I knew I could quickly prototype and get a "desktop-like" app working to validate my hypothesis. I was going to create the desktop app with an electron-based website wrapper. For those unfamiliar, Electron enables you to build desktop-apps using web technologies. I was also familiar with another open source project called Nativefier, which allows you to turn any web application into a desktop app through a simple command. Nativefier uses electron under the hood, so I knew this was exactly what I needed to get something quickly testable.

So I spun up a Mac OS and Windows desktop app that wrapped around Google Allo's web client. This took me only an hour to get up and running (most of the time was spent trying to get the icon to render correctly). After verifying that it worked, I put it on Github, set up the download links on there, and I sent it out to my friends to download. My friends were stoked; they started to use it immediately! Itt wasn't a chrome extension, but it was exactly what they wanted. Although it was simple to set up and 100% of the credit goes to the Nativefier and electron communities, I was happy to have been able to solve this problem for my friends. Through these electron apps, I was able to validate that the problem existed and that this solution was the right one for them.


However, something interesting occurred. Several hours after I had put it up on Github, I received two stars for it from two completely random strangers.

Redefining the problem

The point of the Intuit experiment is to continuously and rapidly experiment +'validate. The two random stars on GitHub were indicators that I could take the experiment further. But in order to do that, I had to tweak and redefine the customer problem a bit.

People who use Google Allo want a dedicated "desktop-like" experience for it.

You may notice that one minor change I made was swapping "My friends and I" with "People who use Google Allo". Thankfully by trying to solve my friends' problems, I had already created functional prototypes of the desktop app. So to run this experiment quickly, I decided to create a marketing page for the app. If there truly was a need, people would (hopefully and organically) find the website through a Google search, happen upon the page, and then download the app. I would then validate the experiment by tracking page views + downloads of the app. I would also maybe check Reddit or some forums to see if there were any requests for a "desktop-like" experience, and then post the link accordingly. I planned to gather the data over several weeks.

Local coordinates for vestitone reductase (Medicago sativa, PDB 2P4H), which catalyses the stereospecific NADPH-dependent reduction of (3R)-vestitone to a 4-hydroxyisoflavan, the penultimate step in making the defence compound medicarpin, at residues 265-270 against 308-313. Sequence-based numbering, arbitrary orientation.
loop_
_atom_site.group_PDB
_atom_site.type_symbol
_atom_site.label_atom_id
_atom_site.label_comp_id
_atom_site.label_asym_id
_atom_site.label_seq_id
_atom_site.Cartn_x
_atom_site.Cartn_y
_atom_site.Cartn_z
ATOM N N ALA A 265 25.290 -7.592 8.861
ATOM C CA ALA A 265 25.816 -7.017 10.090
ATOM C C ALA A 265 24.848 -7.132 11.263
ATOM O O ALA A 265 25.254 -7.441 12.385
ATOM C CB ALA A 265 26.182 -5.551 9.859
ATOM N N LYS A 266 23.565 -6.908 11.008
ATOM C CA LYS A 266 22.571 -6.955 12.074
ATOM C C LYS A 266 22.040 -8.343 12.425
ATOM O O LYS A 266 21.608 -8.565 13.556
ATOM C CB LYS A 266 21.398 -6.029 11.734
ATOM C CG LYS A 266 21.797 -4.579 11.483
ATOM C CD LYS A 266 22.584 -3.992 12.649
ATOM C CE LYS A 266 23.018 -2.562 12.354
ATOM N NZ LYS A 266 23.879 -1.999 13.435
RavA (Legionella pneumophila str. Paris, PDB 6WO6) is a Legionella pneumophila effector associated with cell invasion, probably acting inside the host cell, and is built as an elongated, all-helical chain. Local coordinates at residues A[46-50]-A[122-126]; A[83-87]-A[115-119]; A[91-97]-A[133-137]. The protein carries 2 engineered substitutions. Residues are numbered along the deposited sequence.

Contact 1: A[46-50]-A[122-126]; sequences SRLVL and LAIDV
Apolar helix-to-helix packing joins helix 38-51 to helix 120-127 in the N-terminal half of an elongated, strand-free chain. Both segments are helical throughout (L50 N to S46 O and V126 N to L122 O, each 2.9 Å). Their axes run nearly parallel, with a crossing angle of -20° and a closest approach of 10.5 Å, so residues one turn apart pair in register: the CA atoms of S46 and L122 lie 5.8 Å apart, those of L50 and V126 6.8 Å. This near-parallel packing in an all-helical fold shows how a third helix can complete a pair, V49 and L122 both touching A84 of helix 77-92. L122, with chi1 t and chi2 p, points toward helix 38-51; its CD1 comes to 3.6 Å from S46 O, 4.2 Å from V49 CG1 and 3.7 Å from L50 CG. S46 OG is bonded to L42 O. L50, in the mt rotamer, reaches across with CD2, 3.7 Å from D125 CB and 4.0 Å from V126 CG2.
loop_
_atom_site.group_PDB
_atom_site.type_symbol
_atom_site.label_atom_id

You can see the page live on


I made the link live last Thursday (August 24th), and I can say with confidence that I was able to validate the problem successfully. In just two days over the weekend, the marketing page had received over 5000 page views as well as over 990 downloads. I was shocked to receive that much coverage after only launching the marketing site for a few days, so I decided to look into where this traffic was coming from.

Without any self-advertising, this post wound up on the front-page of Reddit /r/android as well as an article on Android Police and other websites...and some more. The need for a "desktop-like" experience had prompted these articles and post.


Through rapid prototyping and experimentation, I was able to at least identify that the customer need exists; people who use Google Allo want a dedicated "desktop-like" experience for it. If that wasn't the case, I would not have received this free press, traffic, and downloads.


I also want to make clear that there are obvious flaws with the app itself. For one, it is an electron-based desktop app, which definitely makes it not highly optimized or performance as it could be. But, the purpose of the app is to validate whether a problem exists and help provide a solution to the problem. It's not super elegant nor sophisticated, but for the average non-developer or for those who want an interim "desktop-like" experience, this has hopefully helped them out. It has already fulfilled its purpose of helping me run an experiment outside of a corporate setting - and it has already done more than that. As long as one person finds the app useful, it's gone above and beyond what I've expected and wanted from it. Enjoy!